This is not your grandmother's navy. Get ready to reimagine a classic color in fresh ways.
Living Coral may be Pantone's color pick for 2019, but this year, we're rethinking navy blue. Sure, it will always be a nautical and preppy staple that conjures up summers in New England. But when approached with a fresh eye, this blue hue is chic and modern. At The Inside, we're all about mixing it up in new ways, so for our first annual color selection, we're beginning with a classic reimagined.
Blue and White Refresh
Photo: Melanie Acevedo, Courtesy of Veranda
In the butler's pantry of Atlanta-based designer Danielle Rollins, a classic blue and white combo is given a fresh face. The space features graphic curtains and matching wallcovering by Brunschwig & Fils, high-gloss painted cabinetry, and bold floor tiles. We are especially obsessed with the tiles in the foreground (they're cork!).
Take a cue from Rollins with a bold blue and white wall (perhaps removable wallpaper in navy cabana stripe).
Photo: Thomas Loof, Courtesy of Architectural Digest
In a 600 square foot Manhattan studio apartment, designer Todd Romano takes a page out of legendary decorator Billy Baldwin's book and commits to a bold color in a lacquered finish. As Romano puts it, "Good design is about editing. You can live very well in one room." And in this case, living well means living with navy in a thoroughly modern way.
Recreate Romano's luxe look with navy velvet accent pieces.
Black and Navy: BFFs
Photo: Zeke Ruelas, Courtesy of Homepolish
Forget what your mother told you about mixing black and navy; some rules are meant to be broken. In the California home of interior designer Orlando Soria, you'll see that black and navy can work: "My advice for people who want to mix navy, black, and white is to make sure the shades of navy and black they choose are distinct from one another...The goal here is to make the color combination look intentional, which means the colors have to be easily distinguishable from each other. If you combine these colors correctly, they make a beautiful pairing."
Hanging a piece of art on the wall is easy. Assembling a collage of seemingly disparate works takes more thoughtful consideration. Read on to learn how to nail the most inspiring gallery wall.
Displaying a collection of artwork with a loose, purposefully imperfect impulse dates back to the 16th century, when collectors would construct "cabinets of curiosities" to display their pieces. Often stretching from floor to ceiling, these epic displays communicated their owners' wealth, knowledge, taste, and power. Looking to display yours? ;) Consider these design tips.
Curate a Collection
Photo: David Land, Courtesy of The Finer Things
If you're feeling overwhelmed by the thought of an eclectic grouping, consider sticking to one style of artwork. Highlighting a single artist or medium will ensure that your assortment feels cohesive. In the Spades' home, a sharp grouping of Hugo Guinness prints feels balanced and clean, yet the diversity of shapes and icons provides levity.
Go Low, Go High
Photo: Andrea Papini, Courtesy of domino
We're conditioned to believe that we should should hang art at eye level (generally 57" at the center of the piece). However, some of the most intriguing salon walls begin just above the floor (or even, as pictured above, on the floor!). Don't be shy; your collection can sit just below the crown molding.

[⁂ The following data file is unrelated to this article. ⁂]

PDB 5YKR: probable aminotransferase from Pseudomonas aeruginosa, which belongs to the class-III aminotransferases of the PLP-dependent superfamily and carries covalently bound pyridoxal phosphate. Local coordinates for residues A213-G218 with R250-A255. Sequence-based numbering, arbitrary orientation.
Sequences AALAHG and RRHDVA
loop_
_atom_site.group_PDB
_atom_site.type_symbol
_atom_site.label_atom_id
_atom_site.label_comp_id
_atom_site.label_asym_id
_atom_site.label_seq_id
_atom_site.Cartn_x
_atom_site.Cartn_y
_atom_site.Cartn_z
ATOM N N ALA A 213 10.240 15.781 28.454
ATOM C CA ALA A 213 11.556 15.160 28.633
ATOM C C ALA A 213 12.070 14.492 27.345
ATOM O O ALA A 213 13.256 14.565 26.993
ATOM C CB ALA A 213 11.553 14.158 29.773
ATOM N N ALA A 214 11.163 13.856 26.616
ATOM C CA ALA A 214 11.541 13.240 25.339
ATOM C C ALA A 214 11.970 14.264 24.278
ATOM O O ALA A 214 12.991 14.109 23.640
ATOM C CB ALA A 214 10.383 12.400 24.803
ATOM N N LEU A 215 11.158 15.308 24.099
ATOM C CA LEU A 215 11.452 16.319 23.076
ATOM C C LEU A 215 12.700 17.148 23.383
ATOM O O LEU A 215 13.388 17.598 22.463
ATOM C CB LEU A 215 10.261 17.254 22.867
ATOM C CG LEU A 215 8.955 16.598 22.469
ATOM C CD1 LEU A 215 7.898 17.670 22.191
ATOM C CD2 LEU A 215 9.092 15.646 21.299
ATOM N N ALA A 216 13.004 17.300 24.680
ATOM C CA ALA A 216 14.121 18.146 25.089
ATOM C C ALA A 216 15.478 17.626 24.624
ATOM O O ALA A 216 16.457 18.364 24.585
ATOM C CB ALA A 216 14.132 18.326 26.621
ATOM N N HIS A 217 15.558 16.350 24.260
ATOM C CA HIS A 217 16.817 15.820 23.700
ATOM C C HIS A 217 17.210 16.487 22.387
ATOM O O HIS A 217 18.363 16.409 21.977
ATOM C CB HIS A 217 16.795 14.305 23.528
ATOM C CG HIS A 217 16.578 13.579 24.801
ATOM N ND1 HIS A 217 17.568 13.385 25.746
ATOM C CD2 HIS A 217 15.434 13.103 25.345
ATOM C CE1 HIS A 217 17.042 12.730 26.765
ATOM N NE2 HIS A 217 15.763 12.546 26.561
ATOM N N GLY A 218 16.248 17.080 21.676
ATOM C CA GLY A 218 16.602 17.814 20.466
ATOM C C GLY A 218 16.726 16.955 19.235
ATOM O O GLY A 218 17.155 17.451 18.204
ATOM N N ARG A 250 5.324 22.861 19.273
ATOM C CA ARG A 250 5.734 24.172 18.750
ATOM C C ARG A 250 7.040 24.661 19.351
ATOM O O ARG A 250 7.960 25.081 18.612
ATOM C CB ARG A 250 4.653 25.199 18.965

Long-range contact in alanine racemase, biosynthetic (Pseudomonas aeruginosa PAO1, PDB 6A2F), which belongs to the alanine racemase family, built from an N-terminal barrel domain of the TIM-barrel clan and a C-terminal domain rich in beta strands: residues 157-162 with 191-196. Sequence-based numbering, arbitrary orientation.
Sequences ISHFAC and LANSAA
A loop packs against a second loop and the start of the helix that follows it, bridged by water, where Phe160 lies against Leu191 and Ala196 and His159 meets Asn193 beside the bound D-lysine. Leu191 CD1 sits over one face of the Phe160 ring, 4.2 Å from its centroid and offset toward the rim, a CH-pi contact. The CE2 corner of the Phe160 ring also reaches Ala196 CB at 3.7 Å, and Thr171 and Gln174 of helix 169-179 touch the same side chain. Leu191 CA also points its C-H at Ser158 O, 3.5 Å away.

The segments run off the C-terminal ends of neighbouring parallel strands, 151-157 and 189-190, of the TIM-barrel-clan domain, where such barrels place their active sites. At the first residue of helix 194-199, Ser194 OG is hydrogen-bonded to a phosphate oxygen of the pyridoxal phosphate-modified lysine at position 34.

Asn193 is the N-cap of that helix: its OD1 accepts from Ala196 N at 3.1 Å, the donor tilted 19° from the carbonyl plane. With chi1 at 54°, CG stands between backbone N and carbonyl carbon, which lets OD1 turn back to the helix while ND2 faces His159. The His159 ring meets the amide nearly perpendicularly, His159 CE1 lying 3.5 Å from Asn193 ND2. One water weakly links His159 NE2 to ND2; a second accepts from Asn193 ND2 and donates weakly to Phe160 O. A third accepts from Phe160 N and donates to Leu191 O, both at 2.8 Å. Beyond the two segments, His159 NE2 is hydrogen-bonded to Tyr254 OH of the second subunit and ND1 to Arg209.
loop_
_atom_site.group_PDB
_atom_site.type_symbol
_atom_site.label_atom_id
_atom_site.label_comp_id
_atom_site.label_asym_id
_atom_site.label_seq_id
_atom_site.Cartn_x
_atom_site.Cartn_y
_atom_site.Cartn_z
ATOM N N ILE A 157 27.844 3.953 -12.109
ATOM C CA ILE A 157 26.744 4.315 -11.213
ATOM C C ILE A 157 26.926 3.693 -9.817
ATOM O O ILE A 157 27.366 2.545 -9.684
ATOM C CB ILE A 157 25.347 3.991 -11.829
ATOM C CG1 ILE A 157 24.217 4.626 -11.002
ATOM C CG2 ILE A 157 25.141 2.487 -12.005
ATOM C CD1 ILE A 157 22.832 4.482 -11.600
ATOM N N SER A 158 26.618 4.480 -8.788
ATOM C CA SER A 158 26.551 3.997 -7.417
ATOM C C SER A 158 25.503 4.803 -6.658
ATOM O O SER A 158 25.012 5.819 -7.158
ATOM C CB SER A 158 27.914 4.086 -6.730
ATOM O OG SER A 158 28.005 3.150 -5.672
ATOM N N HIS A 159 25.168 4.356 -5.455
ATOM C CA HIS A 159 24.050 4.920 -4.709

Mix and Match
Courtesy of San Francisco Proper Hotel
According to Austin-based interior designer Maureen Stevens, a layered look calls for mixing and matching different materials. "Do not be afraid to mix different wood tones or design styles but...edit, edit, edit. Mix and match 3-5 design styles. How about Victorian Mid-Century Modern? Baroque and ornate frames will be lovely with burl wood frames; Industrial vintage calls for rustic wood frames mixed with black metal. Another tip? Do not just limit your wall to photos or art; hang mementos, objet trouvés from trips, and other amazing finds."
Courtesy of Maureen Stevens Design
Consider incorporating some elements that protrude from the wall for a more bohemian, collected look.
Opt for Shelves Instead
Courtesy of @theroyalcarron
Looking for a less-permanent installation? Miami-based interior designer Malachy Carron recommends shelving: "I use picture shelves and stack the photos and artworks in the same style frame in an array of sizes. In my kids rooms, I use six long picture shelves with a bunch of their framed school art."
Space It Out
Courtesy of Vogue Living
Interior Designer Maureen Stevens also suggests keeping the collection tightly spaced. "Less room between pieces works best! 3-6 inches is the golden rule. A curated wall is all about cohesion and how each piece relate to one another; if they are closer then they communicate with each other more."
Make a Map
Courtesy of I've Been Framed
Once you've chosen your look, be sure to map it out. Most design pros will instruct you to lay out your collection on the floor before hammering a single nail. Start by laying out a large roll of paper. Then, arrange, rearrange, and rearrange again. Once you've landed on a collage that you love, trace each piece onto the paper. Transfer the paper map to the wall and start hammering.
See how designer Fawn Galli masters the mix with our Banana Palm.
Banana Palm: the print that recalls tropical paradises and makes you feel instantly happy. The iconic print's history is (no surprise) pretty fabulous, so we asked one of the most fabulous interior designers we know to mix it three ways.
Swatches: Deep Blue Sperduti, Moss Velvet, Blue Color Block Stripe by Peter Som, Banana Palm
For her first story, Galli chose "three very different patterns connected by a palette of navy, green and earth tones." We love how she treats the leafy motif like a postmodern print, pairing it with our terrazzo-inspired Sperduti pattern, an oversized color block stripe by Peter Som, and an injection of moss green. "The power of the clash keeps everything vital and vibrant. A range of visual textures keeps the eye moving and excited," Galli remarks. Overall, this mix feels very cool and unexpected.
Eternal Vacation Vibes
Swatches: Citrine Cabana Stripe, Blush Poppy Corsica by Christene Barberich, Coral Velvet, Banana Palm